E-voting machines again under fire

Princeton analysis says Diebold's AccuVote-TS isn't secure, while legal action over e-vote supervision continues.

Dawn Kawamoto Former Staff writer, CNET News
Dawn Kawamoto covered enterprise security and financial news relating to technology for CNET News.
Dawn Kawamoto
3 min read
Concerns about electronic voting machines, whose reliability has been heavily criticized in recent years, resurfaced this week in a recently published Princeton University study.

Released on Wednesday, the Princeton research paper, "Security Analysis of the Diebold AccuVote-TS Voting Machine," says that the e-voting machine, produced by Diebold Election Systems, was vulnerable to malicious attacks and potential voter fraud.

The Princeton report (click here for PDF) comes amid renewed debate over e-voting as the November elections near and onging legal action by the Electronic Frontier Foundation (EFF), which advocates stricter supervision of e-voting systems.

The EFF on Wednesday filed a brief with the U.S. Circuit Court of Appeals, asking the court to reject a request to dismiss an EFF lawsuit against the Ohio secretary of state and governor. The suit alleges the defendants abdicated their responsibilities to ensure Ohio residents had a right to vote. Some e-voting machines in Ohio had malfunctioned during the 2004 election, in some cases causing votes cast for one candidate to go to the opposition.

"Ohio's procedures, like many used elsewhere across the country, simply don't do enough to protect voters from the serious vulnerabilities in the current generation of electronic voting equipment," Matt Zimmerman, EFF staff attorney, said in a statement.

Authorities in some states have grown increasingly uncomfortable with e-voting security measures. California, for example, found last year it could not certify Diebold's electronic voting systems results without adding federal review.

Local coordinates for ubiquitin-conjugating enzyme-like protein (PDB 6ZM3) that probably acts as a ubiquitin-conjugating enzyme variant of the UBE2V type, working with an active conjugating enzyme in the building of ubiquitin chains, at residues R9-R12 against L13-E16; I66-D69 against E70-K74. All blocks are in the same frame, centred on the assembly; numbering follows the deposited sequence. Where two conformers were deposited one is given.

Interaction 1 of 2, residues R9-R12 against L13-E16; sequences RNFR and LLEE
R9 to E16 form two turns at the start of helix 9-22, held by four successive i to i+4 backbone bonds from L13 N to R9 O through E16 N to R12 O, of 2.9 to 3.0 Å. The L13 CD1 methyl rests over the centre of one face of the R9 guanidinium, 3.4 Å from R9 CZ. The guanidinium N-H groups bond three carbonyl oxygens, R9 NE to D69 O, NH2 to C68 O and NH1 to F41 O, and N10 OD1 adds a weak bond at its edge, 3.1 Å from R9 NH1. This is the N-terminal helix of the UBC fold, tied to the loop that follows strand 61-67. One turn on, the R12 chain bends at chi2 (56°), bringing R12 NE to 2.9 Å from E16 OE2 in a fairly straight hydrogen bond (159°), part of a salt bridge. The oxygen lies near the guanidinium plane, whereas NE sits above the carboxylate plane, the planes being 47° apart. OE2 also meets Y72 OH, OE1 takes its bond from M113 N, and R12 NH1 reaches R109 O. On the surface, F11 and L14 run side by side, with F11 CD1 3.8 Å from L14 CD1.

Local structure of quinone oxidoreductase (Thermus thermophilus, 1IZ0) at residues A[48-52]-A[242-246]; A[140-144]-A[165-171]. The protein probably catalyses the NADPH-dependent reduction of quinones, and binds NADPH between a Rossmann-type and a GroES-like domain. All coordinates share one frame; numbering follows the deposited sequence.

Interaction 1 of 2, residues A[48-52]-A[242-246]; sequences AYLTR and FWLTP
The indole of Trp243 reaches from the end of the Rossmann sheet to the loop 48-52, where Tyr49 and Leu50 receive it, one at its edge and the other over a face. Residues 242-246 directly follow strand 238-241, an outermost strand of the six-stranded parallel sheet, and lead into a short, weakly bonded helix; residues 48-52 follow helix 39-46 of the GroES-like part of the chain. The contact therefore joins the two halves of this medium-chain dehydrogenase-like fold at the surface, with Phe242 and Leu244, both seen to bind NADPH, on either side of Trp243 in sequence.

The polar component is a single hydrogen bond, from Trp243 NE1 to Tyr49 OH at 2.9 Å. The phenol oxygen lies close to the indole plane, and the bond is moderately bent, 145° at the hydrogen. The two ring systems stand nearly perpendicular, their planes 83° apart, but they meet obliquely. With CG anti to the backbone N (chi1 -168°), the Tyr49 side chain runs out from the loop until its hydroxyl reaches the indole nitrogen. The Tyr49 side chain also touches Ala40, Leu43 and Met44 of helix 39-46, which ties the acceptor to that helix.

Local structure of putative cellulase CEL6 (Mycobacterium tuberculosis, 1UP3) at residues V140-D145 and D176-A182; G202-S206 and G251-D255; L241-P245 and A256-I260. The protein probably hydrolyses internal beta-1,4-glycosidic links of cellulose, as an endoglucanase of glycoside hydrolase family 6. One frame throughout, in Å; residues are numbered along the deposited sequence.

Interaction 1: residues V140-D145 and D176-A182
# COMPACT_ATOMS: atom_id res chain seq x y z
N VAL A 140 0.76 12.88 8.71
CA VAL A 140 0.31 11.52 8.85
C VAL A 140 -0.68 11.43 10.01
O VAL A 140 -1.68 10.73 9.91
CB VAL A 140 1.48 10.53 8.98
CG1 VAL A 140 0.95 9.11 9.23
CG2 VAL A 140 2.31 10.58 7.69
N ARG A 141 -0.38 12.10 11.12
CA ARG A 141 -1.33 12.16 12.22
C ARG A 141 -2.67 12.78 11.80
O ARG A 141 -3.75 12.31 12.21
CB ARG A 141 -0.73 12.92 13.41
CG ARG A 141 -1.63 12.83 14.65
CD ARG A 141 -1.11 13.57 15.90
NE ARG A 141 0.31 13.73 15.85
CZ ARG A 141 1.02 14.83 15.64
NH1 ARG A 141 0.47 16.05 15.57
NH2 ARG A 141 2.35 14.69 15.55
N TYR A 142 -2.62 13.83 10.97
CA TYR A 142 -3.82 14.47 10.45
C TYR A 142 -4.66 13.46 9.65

Princeton's research found the AccuVote-TS, as well as a newer version of the machine, the TSx, are expected to be used in 357 counties, representing nearly 10 percent of registered voters.

"Analysis of the machine...shows that it is vulnerable to extremely serious attacks," the report states. "An attacker who gets physical access to a machine or its removable memory card for as little as a minute could install malicious code."

From there, the virus could allegedly steal votes without detection and modify all records, logs and counters so the machine's tabulations would be consistent with the bogus votes it creates, according to the report.

The malicious attack could also spread to other e-voting machines, creating a voting machine virus, the report states. It suggested the machine's software and hardware be updated and strict election procedures be implemented.

But a Diebold executive disagreed and said that the e-voting machine used for the research project has security software that is two generations old.

"By any standard--academic or common sense--the study is unrealistic and inaccurate," Dave Byrd, Diebold Election Systems president, said in a statement.

He noted the unit used in the research allegedly did not have normal security procedures followed. The unit's numbered security tape, 18 enclosure screws and number security tags were allegedly destroyed or missing to allow researchers to get inside the machine.

The latest version of the AccuVote TS software includes 128-bit data encryption, digitally signed memory card data, secure socket layer (SSL) data encryption for transmitting results and dynamic passwords.

"Every voter in every local jurisdiction that uses the AccuVote-TS should feel secure knowing that their vote will count on Election Day," Byrd said.